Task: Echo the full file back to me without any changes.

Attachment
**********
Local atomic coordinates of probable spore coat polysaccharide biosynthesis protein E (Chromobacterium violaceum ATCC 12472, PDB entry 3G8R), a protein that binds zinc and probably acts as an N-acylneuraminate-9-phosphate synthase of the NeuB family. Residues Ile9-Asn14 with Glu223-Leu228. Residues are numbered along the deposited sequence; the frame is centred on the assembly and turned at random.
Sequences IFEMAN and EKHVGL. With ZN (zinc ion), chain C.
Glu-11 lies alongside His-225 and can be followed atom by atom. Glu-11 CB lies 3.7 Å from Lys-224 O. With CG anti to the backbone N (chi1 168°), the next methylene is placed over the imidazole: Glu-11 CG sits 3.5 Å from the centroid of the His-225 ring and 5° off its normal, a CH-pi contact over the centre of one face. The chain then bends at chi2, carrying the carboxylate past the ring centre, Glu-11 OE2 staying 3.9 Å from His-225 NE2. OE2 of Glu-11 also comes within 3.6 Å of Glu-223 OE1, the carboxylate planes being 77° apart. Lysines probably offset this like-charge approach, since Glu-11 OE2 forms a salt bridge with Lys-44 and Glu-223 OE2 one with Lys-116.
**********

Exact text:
Local atomic coordinates of probable spore coat polysaccharide biosynthesis protein E (Chromobacterium violaceum ATCC 12472, PDB entry 3G8R), a protein that binds zinc and probably acts as an N-acylneuraminate-9-phosphate synthase of the NeuB family. Residues Ile9-Asn14 with Glu223-Leu228. Residues are numbered along the deposited sequence; the frame is centred on the assembly and turned at random.
Sequences IFEMAN and EKHVGL. With ZN (zinc ion), chain C.
Glu-11 lies alongside His-225 and can be followed atom by atom. Glu-11 CB lies 3.7 Å from Lys-224 O. With CG anti to the backbone N (chi1 168°), the next methylene is placed over the imidazole: Glu-11 CG sits 3.5 Å from the centroid of the His-225 ring and 5° off its normal, a CH-pi contact over the centre of one face. The chain then bends at chi2, carrying the carboxylate past the ring centre, Glu-11 OE2 staying 3.9 Å from His-225 NE2. OE2 of Glu-11 also comes within 3.6 Å of Glu-223 OE1, the carboxylate planes being 77° apart. Lysines probably offset this like-charge approach, since Glu-11 OE2 forms a salt bridge with Lys-44 and Glu-223 OE2 one with Lys-116.